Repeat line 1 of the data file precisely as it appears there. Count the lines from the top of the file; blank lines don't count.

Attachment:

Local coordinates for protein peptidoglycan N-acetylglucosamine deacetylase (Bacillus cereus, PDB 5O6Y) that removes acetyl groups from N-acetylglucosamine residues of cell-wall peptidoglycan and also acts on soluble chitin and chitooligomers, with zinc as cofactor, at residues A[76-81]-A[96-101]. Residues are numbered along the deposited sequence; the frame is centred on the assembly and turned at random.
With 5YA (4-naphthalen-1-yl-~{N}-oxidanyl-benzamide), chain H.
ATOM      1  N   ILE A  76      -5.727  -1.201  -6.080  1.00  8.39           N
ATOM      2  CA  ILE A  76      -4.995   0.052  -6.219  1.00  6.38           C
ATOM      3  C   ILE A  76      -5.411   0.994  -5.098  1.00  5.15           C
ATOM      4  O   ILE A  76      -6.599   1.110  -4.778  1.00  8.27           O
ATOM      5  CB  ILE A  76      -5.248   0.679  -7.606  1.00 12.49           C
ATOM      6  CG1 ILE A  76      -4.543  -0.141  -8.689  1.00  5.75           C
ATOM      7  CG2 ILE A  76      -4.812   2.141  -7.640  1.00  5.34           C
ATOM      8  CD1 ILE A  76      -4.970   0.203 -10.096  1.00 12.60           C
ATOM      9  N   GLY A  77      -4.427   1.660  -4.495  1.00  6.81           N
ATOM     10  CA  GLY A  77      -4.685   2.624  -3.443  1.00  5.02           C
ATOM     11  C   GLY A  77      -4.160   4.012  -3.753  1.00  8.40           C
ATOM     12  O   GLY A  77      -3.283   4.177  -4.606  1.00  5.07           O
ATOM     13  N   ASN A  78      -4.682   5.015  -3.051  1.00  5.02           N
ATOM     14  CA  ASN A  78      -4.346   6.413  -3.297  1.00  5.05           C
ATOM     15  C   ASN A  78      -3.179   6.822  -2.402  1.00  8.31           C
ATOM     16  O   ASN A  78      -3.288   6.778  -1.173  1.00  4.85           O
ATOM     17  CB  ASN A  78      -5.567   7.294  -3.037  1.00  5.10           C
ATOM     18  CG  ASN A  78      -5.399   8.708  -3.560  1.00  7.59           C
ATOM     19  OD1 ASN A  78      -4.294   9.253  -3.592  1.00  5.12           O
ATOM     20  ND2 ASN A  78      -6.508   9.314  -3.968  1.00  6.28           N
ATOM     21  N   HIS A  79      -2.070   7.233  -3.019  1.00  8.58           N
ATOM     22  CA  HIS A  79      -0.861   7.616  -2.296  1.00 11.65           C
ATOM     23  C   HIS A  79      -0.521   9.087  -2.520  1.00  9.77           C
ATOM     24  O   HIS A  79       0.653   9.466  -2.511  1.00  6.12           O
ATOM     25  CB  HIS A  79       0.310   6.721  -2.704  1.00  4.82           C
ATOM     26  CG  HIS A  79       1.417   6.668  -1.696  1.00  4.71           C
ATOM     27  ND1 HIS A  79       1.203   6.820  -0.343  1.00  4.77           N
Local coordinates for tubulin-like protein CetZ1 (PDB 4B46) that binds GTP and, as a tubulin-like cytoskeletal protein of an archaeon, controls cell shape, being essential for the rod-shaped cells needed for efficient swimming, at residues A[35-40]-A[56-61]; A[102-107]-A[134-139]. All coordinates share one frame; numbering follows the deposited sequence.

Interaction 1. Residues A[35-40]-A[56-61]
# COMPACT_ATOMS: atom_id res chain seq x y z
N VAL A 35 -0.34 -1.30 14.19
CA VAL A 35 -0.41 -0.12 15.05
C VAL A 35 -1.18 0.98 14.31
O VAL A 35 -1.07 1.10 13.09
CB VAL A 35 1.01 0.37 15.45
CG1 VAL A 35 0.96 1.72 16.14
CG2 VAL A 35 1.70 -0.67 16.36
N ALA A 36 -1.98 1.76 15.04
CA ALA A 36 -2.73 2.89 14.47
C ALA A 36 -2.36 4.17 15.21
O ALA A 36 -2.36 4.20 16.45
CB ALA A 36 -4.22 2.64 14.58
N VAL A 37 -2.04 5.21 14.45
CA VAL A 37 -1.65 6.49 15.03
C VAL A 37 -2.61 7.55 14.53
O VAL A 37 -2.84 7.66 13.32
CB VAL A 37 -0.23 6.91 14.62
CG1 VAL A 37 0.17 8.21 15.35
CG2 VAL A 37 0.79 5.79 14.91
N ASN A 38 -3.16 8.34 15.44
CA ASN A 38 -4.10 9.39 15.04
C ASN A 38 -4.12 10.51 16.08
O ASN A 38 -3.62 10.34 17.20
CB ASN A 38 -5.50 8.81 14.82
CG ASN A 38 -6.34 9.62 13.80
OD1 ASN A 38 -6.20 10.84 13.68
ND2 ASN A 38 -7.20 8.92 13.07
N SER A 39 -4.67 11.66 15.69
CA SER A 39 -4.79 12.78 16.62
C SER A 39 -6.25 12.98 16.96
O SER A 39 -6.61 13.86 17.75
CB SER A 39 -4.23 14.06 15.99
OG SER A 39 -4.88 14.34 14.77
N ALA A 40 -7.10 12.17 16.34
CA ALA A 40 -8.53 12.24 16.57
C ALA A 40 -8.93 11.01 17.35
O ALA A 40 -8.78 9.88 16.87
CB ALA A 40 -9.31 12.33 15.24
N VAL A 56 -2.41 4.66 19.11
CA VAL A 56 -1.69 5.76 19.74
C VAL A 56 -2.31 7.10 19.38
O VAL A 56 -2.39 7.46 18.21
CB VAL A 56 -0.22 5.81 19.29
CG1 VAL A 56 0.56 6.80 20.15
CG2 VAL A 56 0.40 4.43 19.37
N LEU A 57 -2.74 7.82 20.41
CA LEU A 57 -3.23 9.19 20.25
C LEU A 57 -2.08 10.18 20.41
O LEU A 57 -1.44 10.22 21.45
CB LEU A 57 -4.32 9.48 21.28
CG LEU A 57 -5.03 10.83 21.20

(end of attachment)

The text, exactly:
Local coordinates for protein peptidoglycan N-acetylglucosamine deacetylase (Bacillus cereus, PDB 5O6Y) that removes acetyl groups from N-acetylglucosamine residues of cell-wall peptidoglycan and also acts on soluble chitin and chitooligomers, with zinc as cofactor, at residues A[76-81]-A[96-101]. Residues are numbered along the deposited sequence; the frame is centred on the assembly and turned at random.